9. Hackers! Start your MALTEGO!! - [Mick] - Oh my goodness, recon is about to get *MUCH MUCH MUCH* easier. There's the google/twitter, and now there's bing/facebook
  10. Metasploit - A Rapid7 Open Source Projectt - [Carlos]
    My thoughts on Rapid 7 "buying" Metasploit:
    1) Its still open source - I think this is great, especially for a project that has a lot of people contributing to it, which they do. So leaving it open source benefits everyone. Its a lot of code to maintain though! I hope HD gets help managing the project as well, as Metasploit is the largest Ruby project.
    2) Will It Blend? - Blending a vulnerability scanning/management product with an exploit framework is an interesting idea. I'm not sure how these will go together, but we'll wait and see. Sure, exploiting remote vulnerabilities is one way to verify it and prevent false positives, but no framework has an exploit and associated shellcode for every platform. I still look at vulnerability scanning and penetration testing as two separate things. Vulnerabilities are general things, they can be outdated software, missing patches, weak passwords, and mis-configurations. Doing authenticated checks and configuration auditing is a good way to identify and fix those problems. A penetration test still requires a human to plan the attack, run the tools, evaluate the risk, look for sensitive ifnormation and *should be done in addition to vulnerability scanning*. Vulnerability management should be done as part of the every day operations. Penetration testing should be done to make sure the operational processes are functioning properly. So, use and run a vulnerability scanner, and do penetration test. You can buy software for this, or you can use all open source stuff (or you can write and maintain all your own tools). Doesn't really matter as long as it works as a tool to constantly evaluate your security posture and your making changes as a result.
    3) All Frameworks Now Have Commercial Backing - This is such a good thing! Its nice to see Metasploit level the playing field and get the resources it needs to be successful. Metasploit now has the chance to gain stability, a development process, and really shine as a framework. I think that all three frameworks have things that they do *really* well and stand out above the rest. For instance, Core has the agent technology, CANVAS has the rootkit, and Metasploit has post-exploitation awesomeness.
  11. Protect The Data- Yea Right - [PaulDotCom] - As usual, Richard brings up a great point. If you have the attitude that "Hey, I only need to protect my data" you will lose. Data exists everywhere, and attackers will just wait around until they can easily access it. For example, I remember being on a pen test and compromising a workstation (probably through a local admin account), and take screenshots and screen movies of a user accessing employee records contains the SSN. I've done the same thing with transaction processing systems. So, you can encrypt the data all you like, at some point a valid user has to read it, and thats where I strike. You can't throw out perimeter security, patching, etc... in favor of just securing the data, it doesn't work.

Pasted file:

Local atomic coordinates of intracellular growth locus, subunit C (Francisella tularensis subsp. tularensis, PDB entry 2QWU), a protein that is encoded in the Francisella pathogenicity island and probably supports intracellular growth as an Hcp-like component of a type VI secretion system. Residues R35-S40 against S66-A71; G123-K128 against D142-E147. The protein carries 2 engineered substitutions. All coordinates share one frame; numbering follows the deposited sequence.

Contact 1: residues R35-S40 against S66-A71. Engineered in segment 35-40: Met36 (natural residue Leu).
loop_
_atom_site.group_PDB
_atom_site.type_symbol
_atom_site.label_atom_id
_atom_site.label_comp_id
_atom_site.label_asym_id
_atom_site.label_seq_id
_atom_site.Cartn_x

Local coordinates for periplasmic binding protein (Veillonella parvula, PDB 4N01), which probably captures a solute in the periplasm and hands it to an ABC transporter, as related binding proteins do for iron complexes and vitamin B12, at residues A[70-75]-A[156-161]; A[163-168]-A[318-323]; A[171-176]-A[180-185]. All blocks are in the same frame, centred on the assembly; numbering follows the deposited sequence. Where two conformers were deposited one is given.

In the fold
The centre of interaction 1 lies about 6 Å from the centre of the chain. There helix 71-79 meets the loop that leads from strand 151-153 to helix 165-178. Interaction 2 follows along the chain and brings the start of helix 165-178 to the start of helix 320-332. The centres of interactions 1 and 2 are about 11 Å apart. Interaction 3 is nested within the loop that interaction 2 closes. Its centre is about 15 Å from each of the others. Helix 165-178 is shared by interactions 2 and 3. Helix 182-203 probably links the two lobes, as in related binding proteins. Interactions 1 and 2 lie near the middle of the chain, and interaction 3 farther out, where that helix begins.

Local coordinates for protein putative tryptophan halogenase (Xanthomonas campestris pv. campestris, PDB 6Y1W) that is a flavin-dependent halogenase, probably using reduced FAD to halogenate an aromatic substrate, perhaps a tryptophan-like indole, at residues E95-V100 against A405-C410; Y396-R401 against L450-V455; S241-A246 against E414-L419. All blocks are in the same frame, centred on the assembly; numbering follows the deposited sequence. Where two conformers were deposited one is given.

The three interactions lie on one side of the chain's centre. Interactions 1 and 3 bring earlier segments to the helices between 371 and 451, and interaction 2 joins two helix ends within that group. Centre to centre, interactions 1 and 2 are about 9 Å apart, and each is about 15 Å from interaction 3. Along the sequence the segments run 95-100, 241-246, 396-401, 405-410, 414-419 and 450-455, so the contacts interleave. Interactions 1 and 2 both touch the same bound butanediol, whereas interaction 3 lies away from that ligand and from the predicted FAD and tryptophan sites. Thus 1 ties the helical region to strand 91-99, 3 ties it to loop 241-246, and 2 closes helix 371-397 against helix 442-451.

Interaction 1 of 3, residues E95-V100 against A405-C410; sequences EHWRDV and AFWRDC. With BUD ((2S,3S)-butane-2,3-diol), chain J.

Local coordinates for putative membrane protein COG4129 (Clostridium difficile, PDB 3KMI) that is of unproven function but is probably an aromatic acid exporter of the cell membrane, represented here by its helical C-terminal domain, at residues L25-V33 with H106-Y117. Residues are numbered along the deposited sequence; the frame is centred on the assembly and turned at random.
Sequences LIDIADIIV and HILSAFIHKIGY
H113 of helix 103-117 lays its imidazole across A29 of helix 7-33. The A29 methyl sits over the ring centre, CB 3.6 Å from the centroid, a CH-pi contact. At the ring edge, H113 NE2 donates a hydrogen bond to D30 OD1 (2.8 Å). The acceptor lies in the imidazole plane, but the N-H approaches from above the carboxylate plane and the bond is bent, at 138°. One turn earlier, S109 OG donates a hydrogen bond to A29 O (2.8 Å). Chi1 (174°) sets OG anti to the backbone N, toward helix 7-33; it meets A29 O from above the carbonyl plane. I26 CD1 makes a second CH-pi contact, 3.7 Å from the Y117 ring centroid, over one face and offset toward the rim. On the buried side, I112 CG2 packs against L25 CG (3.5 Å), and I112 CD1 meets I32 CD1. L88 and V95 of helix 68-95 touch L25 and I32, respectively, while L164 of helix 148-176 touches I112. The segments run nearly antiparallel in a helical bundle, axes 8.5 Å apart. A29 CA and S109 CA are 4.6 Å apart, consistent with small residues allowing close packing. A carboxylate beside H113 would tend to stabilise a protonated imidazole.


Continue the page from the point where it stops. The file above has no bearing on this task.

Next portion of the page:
12. Time Warner Cable Modem Service - FAIL, FAIL, and more FAIL - [PaulDotCom] - This has to be the FAIL OF THE YEAR with regards to ISP totally screwing up network security and screwing their customers. First, they give you a cable modem/router that is pretty crappy SMC thinger. Second, they don't give user's access to the settings other than to block URLs. Third, they provide you with a WEP network that you can't change (3b FAIL = your wireless key is the same as your neighbors? Does it matter if you are running WEP? Is it a random key?). Forth, if you disable Javascript you can gain admin access to the router and dump the config. Fifth, in the config they store the admin login in clear-text. Sixth, they allow remote access FROM THE INTERNET of the device. Can you feel it? Thats FAIL all around us, the moans of the undead as they sense prey and mindlessly seek out to eat human flesh and brains.
  13. Nikto 2.1.0 has been released - [PaulDotCom] - Some cool new stuff like directory brute forcing enhancments, domain brute foricing, and username/password guessing

Other Stories Of Interest